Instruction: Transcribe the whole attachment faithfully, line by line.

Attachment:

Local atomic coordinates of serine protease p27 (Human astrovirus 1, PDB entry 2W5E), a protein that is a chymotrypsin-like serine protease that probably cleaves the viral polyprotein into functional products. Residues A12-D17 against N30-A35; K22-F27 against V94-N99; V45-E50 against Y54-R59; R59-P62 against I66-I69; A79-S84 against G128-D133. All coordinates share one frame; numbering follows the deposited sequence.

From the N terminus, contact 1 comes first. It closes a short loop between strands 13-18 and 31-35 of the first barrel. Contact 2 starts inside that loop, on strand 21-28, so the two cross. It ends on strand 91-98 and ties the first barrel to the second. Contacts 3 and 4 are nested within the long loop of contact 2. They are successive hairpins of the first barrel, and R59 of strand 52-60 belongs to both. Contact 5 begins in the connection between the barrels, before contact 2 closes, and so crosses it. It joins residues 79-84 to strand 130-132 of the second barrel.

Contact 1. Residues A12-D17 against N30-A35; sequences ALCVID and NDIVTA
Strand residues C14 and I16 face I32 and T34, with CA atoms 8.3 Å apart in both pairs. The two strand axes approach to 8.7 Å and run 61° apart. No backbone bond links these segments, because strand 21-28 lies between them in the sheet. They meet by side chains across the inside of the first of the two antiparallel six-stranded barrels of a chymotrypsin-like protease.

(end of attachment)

Local atomic coordinates of serine protease p27 (Human astrovirus 1, PDB entry 2W5E), a protein that is a chymotrypsin-like serine protease that probably cleaves the viral polyprotein into functional products. Residues A12-D17 against N30-A35; K22-F27 against V94-N99; V45-E50 against Y54-R59; R59-P62 against I66-I69; A79-S84 against G128-D133. All coordinates share one frame; numbering follows the deposited sequence.

From the N terminus, contact 1 comes first. It closes a short loop between strands 13-18 and 31-35 of the first barrel. Contact 2 starts inside that loop, on strand 21-28, so the two cross. It ends on strand 91-98 and ties the first barrel to the second. Contacts 3 and 4 are nested within the long loop of contact 2. They are successive hairpins of the first barrel, and R59 of strand 52-60 belongs to both. Contact 5 begins in the connection between the barrels, before contact 2 closes, and so crosses it. It joins residues 79-84 to strand 130-132 of the second barrel.

Contact 1. Residues A12-D17 against N30-A35; sequences ALCVID and NDIVTA
Strand residues C14 and I16 face I32 and T34, with CA atoms 8.3 Å apart in both pairs. The two strand axes approach to 8.7 Å and run 61° apart. No backbone bond links these segments, because strand 21-28 lies between them in the sheet. They meet by side chains across the inside of the first of the two antiparallel six-stranded barrels of a chymotrypsin-like protease.